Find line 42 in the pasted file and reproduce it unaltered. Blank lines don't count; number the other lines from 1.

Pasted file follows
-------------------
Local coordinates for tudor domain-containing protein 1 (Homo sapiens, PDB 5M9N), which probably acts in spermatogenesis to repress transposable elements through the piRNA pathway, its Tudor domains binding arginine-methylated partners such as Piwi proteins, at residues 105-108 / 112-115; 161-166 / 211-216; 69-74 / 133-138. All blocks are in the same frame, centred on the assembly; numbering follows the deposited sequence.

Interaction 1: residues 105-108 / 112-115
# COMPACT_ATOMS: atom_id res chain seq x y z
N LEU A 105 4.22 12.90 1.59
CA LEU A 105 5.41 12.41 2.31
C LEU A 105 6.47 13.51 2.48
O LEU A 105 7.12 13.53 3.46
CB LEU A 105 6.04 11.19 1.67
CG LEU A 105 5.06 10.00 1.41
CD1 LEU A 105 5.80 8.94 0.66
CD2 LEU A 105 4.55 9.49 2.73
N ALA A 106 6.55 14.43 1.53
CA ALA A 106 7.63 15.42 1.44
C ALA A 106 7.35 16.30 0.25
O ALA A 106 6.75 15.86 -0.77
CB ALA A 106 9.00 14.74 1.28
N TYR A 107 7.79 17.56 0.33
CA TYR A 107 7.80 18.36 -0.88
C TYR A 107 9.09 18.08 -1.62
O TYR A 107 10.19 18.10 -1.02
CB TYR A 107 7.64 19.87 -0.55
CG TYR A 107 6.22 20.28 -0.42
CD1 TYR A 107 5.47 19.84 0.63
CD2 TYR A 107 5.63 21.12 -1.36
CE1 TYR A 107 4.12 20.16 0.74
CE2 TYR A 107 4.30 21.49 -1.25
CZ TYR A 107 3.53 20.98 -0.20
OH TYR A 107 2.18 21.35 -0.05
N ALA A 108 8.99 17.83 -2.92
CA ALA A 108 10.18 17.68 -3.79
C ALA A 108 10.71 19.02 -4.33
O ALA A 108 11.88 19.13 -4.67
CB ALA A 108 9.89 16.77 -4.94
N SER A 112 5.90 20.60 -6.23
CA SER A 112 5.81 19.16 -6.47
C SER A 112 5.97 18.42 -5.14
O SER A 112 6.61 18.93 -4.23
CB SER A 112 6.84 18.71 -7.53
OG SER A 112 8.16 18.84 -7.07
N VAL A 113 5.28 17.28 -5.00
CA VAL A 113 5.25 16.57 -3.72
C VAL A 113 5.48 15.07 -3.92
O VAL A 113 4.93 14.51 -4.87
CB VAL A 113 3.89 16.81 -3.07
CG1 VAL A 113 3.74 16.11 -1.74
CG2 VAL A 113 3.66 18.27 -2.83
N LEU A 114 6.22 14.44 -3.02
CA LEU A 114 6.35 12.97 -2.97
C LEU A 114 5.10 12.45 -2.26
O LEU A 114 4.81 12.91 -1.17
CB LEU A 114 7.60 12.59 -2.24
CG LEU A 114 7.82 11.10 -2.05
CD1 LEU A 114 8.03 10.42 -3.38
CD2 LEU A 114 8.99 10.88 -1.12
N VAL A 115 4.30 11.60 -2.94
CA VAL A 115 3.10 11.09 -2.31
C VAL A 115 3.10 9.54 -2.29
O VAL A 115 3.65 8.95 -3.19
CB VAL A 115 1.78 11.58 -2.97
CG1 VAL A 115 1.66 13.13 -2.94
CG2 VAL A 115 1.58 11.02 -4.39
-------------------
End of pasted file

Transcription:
C VAL A 113 5.48 15.07 -3.92